Chart 3 looks at the last four years of finishing closeout mortality rate by month where the first five months of 2021 having above average closeouts by a half percent or higher when comparing to the previous three years. 2021 stayed atop until June when closeouts became similar to 2020, the COVID-19 year’s average. However, they were still noticeably higher than 2018 and 2019. As a reminder, finishing groups that closed out in February 2021 were placed into nurseries back in September/October of 2020. 

metafarms chart 3 10.21.png

Chart 4 focuses on finishing mortality by weeks on feed for groups closed out in 2019, 2020 and 2021. As a reminder, these closed groups occurred between January-August each year. When analyzing mortalities, it is important to not only look at why mortalities occurred, but when.   Late term mortalities should be analyzed on every closeout to determine if these deads are coming from transporting losses, late term lameness or bottom end pigs. Assuming marketing starts at day 100, or week 14 on feed, 2021 data shows that 1.23% of the overall deads occurred between week 14 and 24. For a 1,000 head finishing barn that 1.23% mortality represents nearly 12 pigs. Twelve pigs may not seem like a lot but considering the amount of feed fed to those pigs or the medication and/or vaccines given, the financial losses begin to add up quickly. There never is a good time to lose a pig, but the financial impact of mortality is felt the longer pigs are on feed.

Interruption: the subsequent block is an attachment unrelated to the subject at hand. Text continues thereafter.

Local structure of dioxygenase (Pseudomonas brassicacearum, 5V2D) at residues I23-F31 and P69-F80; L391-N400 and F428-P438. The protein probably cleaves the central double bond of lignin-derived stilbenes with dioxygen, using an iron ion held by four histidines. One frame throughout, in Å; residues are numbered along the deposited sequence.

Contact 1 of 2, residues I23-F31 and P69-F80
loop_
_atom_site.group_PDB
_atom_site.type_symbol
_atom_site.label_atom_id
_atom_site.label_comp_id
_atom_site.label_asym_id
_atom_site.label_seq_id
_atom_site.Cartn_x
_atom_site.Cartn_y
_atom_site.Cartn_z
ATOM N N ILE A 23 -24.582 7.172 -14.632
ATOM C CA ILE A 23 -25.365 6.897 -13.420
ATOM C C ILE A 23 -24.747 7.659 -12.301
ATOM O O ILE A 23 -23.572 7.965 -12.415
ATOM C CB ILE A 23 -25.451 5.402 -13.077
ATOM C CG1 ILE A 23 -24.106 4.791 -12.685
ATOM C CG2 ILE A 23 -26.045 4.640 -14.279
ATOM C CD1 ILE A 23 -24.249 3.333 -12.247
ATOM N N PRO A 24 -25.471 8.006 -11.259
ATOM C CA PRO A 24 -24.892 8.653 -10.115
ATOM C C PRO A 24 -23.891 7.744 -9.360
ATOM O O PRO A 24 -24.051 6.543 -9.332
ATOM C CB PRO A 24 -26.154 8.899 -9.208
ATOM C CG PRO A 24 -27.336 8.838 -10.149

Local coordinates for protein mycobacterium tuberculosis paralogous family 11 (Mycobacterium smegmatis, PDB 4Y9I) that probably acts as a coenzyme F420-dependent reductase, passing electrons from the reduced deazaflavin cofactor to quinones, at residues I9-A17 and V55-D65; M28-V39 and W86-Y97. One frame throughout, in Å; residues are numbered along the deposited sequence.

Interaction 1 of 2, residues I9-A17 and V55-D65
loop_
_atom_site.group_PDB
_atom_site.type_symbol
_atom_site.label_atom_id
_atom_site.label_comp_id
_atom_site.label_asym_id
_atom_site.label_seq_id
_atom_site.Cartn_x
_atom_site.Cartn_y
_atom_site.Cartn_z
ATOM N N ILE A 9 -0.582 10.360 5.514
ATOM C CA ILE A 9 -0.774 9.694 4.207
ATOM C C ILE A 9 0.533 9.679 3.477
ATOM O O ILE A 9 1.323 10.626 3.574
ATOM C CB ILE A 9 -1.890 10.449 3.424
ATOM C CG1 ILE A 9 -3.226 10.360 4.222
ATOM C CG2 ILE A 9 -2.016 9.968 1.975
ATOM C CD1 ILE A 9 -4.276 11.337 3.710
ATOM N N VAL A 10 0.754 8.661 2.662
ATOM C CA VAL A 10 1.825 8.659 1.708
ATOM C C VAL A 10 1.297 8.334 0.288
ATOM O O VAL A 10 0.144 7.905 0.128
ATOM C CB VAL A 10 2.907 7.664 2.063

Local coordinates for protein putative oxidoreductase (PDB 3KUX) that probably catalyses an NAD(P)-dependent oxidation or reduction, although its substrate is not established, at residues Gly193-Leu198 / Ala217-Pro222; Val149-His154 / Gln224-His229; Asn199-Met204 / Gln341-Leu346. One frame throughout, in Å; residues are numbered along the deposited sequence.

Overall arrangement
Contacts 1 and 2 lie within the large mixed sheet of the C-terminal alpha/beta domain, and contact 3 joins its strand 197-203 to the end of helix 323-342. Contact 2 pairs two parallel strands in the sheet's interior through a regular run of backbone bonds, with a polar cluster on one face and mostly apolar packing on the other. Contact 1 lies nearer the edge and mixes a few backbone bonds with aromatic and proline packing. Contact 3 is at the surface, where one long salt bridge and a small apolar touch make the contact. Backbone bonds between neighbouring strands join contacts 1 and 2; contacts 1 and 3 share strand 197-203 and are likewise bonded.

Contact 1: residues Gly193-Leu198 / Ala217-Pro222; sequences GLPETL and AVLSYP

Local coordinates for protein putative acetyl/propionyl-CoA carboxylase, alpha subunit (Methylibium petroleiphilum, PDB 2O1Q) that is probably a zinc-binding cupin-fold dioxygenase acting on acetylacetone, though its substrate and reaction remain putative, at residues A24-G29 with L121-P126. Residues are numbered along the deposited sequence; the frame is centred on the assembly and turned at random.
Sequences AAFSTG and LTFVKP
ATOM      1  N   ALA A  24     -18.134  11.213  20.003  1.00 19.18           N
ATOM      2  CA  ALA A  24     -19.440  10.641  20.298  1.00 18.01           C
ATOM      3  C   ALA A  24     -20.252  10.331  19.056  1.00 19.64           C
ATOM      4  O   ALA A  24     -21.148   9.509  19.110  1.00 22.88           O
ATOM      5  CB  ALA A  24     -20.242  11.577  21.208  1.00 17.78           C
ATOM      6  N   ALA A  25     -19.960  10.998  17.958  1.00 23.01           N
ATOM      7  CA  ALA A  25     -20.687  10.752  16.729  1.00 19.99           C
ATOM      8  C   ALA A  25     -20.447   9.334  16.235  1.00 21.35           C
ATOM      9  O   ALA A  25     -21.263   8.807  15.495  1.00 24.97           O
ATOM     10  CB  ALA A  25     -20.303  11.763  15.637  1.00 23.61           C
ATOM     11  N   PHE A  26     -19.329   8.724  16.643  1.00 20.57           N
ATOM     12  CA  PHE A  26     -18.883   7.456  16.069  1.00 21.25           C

metafarms chart 4 10.21.png

2021 finishing mortality closeouts have statistically been the worst year over the last ten years. The cause could be attributed to many different things, but it mainly must be attributed to PRRS, specifically the 144 Linage 1C strain.

The severity and longevity of this past year’s PRRS season has baffled everyone in the pork industry.  Closeout performance also indicated lower growth rates, poorer feed conversion and along with a higher feed cost per pound gain.

With the weather turning from summer to fall, cooler temperatures are upon us. Farmers are and have been harvesting in the fields, which brings pit and lagoon pumping season as well as PRRS and flu season. For many producers, preparation to minimize disease outbreaks are a daily focus point; now is the time to ensure proper biosecurity measures are in place.  Let us all hope that the 2020/2021 PRRS season does not repeat itself this year.  

MetaFarms Analytic Insights were used to provide the context and trends for this article.  If you would like to see an analysis of how PRRS impacted your finishing performance, or if you have suggestions on production areas to write articles about, please e-mail or call us. 

If you have questions or comments about these columns, or if you have a specific performance measurement that you would like us to write about, please contact Bradley Eckberg.

Sources: Bradley Eckberg, MetaFarms, who are solely responsible for the information provided, and wholly own the information. Informa Business Media and all its subsidiaries are not responsible for any of the content contained in this information asset.